When Russell Crowe piped up recently that the treatment of the former Australian prime minister Julia Gillard lacked "gallantry", he meant well but his choice of words was wrong. Crowe was reacting to a menu at a Liberal fundraiser which included "Julia Gillard Kentucky Fried Quail – small breasts, huge thighs, and ... (you get the drift)".
My dictionary says gallantry is thoughtfulness and courtesy "especially towards women", but it wasn't chivalric valour Gillard was after. She didn't want coats draped over puddles; just a little respect and some manners. We congratulate ourselves in this country that we don't call our female ministers "deliberately barren", accuse them of shaming their fathers to death or ask them if their male partners are gay, but our own political discourse is far from gallant, or even courteous.
Last week the spectacle in the Commons was particularly disgusting: posh boys laughing their little heads off as they cut benefits to the poor. Chivalrous? Hardly. Well-mannered? Not at all.
David Cameron is famous for his politeness, according to those who know him of old. When he was young, he tipped the maid who cleaned his room when he stayed at a girlfriend's parents' house, which greatly endeared him to the girlfriend's mum.
Cameron has been brought up to know how to treat staff, but apparently not to recognise that "Calm down, dear" is not an appropriate response to a woman who is disagreeing with him, or that pointing and laughing at opponents isn't an acceptable way to engage in a debate.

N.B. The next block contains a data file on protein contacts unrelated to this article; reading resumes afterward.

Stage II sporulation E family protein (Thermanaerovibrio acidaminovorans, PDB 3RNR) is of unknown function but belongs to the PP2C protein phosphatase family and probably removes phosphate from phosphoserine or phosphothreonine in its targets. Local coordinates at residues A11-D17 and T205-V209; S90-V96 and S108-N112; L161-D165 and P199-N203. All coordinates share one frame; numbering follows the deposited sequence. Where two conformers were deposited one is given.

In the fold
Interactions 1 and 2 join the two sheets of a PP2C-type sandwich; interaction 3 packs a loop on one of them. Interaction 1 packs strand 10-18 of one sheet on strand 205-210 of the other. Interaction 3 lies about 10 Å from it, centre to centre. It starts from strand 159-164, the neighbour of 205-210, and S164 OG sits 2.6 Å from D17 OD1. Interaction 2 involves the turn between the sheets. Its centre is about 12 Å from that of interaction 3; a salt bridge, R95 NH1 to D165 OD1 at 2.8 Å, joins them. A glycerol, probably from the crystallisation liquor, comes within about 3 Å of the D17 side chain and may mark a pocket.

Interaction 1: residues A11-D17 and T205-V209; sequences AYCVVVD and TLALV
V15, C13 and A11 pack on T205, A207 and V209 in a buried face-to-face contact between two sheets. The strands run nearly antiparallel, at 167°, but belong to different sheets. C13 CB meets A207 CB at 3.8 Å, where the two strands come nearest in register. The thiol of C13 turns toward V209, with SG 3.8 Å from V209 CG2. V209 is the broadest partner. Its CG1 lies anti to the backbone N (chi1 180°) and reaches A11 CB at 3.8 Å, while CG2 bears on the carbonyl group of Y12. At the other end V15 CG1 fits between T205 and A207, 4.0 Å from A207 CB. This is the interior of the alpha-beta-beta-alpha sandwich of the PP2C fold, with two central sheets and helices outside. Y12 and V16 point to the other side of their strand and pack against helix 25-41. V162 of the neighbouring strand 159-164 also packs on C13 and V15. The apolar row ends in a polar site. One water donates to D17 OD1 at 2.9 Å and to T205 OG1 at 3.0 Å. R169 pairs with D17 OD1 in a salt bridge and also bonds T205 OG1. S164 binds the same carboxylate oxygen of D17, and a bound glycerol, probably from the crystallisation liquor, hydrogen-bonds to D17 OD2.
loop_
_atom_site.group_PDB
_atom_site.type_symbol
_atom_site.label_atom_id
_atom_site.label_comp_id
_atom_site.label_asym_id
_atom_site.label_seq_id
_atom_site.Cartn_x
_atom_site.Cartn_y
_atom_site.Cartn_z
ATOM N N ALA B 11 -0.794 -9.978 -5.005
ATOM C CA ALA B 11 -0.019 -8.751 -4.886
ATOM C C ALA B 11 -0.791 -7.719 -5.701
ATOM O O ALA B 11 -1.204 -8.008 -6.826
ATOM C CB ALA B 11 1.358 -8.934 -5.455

But it's not just him. Generally, the Commons resembles a classroom where an incompetent supply teacher has allowed it to run out of control. It doesn't need a Speaker, it needs a nanny. The Mother of all Parliaments is an embarrassment. How must this look to other, more civilised parliaments? Such as Australia's.
In the 1970s linguists identified the concepts of positive politeness and negative politeness, the first being about friendliness and the second about deference.
These still apply in normal interactions, but increasingly in public discourse we deal with two types of rudeness.
The first is the rudeness of the powerless: the internet trolls who act from a combination of amusement, boredom, revenge and a craving for power, according to academic research published last week (and common sense published since time began).
The second comes from powerful types to whom the little people just don't count.
The other thing that Russell Crowe said was that the office of Prime Minister deserves respect ... but it's hard to respect people who behave the way our politicians do.
Childish bitching by those in power, he added, "gives licence to a type of hater that will only further reduce the quality of our lives".
Hear hear, Mr Crowe, Sir. You don't have to be gallant to believe that.